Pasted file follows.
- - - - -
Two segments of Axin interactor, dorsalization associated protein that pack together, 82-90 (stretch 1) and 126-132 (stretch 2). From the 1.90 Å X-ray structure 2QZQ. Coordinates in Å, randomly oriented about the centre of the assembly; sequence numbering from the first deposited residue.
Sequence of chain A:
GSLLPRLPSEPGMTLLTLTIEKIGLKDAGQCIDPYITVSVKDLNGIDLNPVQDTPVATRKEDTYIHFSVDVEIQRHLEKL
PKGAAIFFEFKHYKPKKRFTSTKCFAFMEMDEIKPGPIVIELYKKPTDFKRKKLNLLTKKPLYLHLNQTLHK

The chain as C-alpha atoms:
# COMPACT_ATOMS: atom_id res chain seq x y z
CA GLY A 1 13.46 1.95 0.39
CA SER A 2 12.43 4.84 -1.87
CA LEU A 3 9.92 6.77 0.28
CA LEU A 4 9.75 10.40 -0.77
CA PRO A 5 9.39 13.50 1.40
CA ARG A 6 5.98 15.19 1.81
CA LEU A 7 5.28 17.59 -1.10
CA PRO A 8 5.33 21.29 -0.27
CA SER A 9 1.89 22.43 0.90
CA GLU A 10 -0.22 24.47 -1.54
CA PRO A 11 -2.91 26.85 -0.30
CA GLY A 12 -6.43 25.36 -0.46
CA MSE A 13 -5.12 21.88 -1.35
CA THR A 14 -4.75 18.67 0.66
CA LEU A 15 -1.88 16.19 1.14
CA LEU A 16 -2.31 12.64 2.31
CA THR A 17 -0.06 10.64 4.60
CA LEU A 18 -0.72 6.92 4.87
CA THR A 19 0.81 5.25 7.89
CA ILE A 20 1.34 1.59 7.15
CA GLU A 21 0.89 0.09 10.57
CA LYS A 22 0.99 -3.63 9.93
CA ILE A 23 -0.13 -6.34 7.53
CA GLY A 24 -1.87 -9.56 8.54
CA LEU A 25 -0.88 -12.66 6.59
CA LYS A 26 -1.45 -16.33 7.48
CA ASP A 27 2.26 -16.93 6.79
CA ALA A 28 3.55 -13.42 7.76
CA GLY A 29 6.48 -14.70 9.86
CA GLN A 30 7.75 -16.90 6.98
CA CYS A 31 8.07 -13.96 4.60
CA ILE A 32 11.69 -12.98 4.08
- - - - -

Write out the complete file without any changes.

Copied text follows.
Two segments of Axin interactor, dorsalization associated protein that pack together, 82-90 (stretch 1) and 126-132 (stretch 2). From the 1.90 Å X-ray structure 2QZQ. Coordinates in Å, randomly oriented about the centre of the assembly; sequence numbering from the first deposited residue.
Sequence of chain A:
GSLLPRLPSEPGMTLLTLTIEKIGLKDAGQCIDPYITVSVKDLNGIDLNPVQDTPVATRKEDTYIHFSVDVEIQRHLEKL
PKGAAIFFEFKHYKPKKRFTSTKCFAFMEMDEIKPGPIVIELYKKPTDFKRKKLNLLTKKPLYLHLNQTLHK

The chain as C-alpha atoms:
# COMPACT_ATOMS: atom_id res chain seq x y z
CA GLY A 1 13.46 1.95 0.39
CA SER A 2 12.43 4.84 -1.87
CA LEU A 3 9.92 6.77 0.28
CA LEU A 4 9.75 10.40 -0.77
CA PRO A 5 9.39 13.50 1.40
CA ARG A 6 5.98 15.19 1.81
CA LEU A 7 5.28 17.59 -1.10
CA PRO A 8 5.33 21.29 -0.27
CA SER A 9 1.89 22.43 0.90
CA GLU A 10 -0.22 24.47 -1.54
CA PRO A 11 -2.91 26.85 -0.30
CA GLY A 12 -6.43 25.36 -0.46
CA MSE A 13 -5.12 21.88 -1.35
CA THR A 14 -4.75 18.67 0.66
CA LEU A 15 -1.88 16.19 1.14
CA LEU A 16 -2.31 12.64 2.31
CA THR A 17 -0.06 10.64 4.60
CA LEU A 18 -0.72 6.92 4.87
CA THR A 19 0.81 5.25 7.89
CA ILE A 20 1.34 1.59 7.15
CA GLU A 21 0.89 0.09 10.57
CA LYS A 22 0.99 -3.63 9.93
CA ILE A 23 -0.13 -6.34 7.53
CA GLY A 24 -1.87 -9.56 8.54
CA LEU A 25 -0.88 -12.66 6.59
CA LYS A 26 -1.45 -16.33 7.48
CA ASP A 27 2.26 -16.93 6.79
CA ALA A 28 3.55 -13.42 7.76
CA GLY A 29 6.48 -14.70 9.86
CA GLN A 30 7.75 -16.90 6.98
CA CYS A 31 8.07 -13.96 4.60
CA ILE A 32 11.69 -12.98 4.08